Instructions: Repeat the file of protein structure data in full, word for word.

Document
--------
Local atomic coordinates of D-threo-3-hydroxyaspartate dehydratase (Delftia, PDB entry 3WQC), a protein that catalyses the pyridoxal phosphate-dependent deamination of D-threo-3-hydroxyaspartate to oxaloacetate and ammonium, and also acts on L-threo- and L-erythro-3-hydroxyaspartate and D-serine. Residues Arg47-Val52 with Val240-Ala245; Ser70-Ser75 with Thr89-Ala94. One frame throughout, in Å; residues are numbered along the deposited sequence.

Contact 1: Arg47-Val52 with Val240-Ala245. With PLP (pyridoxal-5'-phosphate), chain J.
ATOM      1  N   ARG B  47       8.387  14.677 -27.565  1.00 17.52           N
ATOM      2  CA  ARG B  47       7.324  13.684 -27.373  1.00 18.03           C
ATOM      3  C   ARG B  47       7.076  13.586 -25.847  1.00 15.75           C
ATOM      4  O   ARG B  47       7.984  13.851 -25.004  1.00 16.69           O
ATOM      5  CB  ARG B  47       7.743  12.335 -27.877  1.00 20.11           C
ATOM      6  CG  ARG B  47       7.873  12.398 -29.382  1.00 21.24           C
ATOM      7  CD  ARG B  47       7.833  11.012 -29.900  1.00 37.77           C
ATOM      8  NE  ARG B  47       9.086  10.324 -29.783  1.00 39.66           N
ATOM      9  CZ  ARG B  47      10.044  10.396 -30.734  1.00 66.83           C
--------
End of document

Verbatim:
Local atomic coordinates of D-threo-3-hydroxyaspartate dehydratase (Delftia, PDB entry 3WQC), a protein that catalyses the pyridoxal phosphate-dependent deamination of D-threo-3-hydroxyaspartate to oxaloacetate and ammonium, and also acts on L-threo- and L-erythro-3-hydroxyaspartate and D-serine. Residues Arg47-Val52 with Val240-Ala245; Ser70-Ser75 with Thr89-Ala94. One frame throughout, in Å; residues are numbered along the deposited sequence.

Contact 1: Arg47-Val52 with Val240-Ala245. With PLP (pyridoxal-5'-phosphate), chain J.
ATOM      1  N   ARG B  47       8.387  14.677 -27.565  1.00 17.52           N
ATOM      2  CA  ARG B  47       7.324  13.684 -27.373  1.00 18.03           C
ATOM      3  C   ARG B  47       7.076  13.586 -25.847  1.00 15.75           C
ATOM      4  O   ARG B  47       7.984  13.851 -25.004  1.00 16.69           O
ATOM      5  CB  ARG B  47       7.743  12.335 -27.877  1.00 20.11           C
ATOM      6  CG  ARG B  47       7.873  12.398 -29.382  1.00 21.24           C
ATOM      7  CD  ARG B  47       7.833  11.012 -29.900  1.00 37.77           C
ATOM      8  NE  ARG B  47       9.086  10.324 -29.783  1.00 39.66           N
ATOM      9  CZ  ARG B  47      10.044  10.396 -30.734  1.00 66.83           C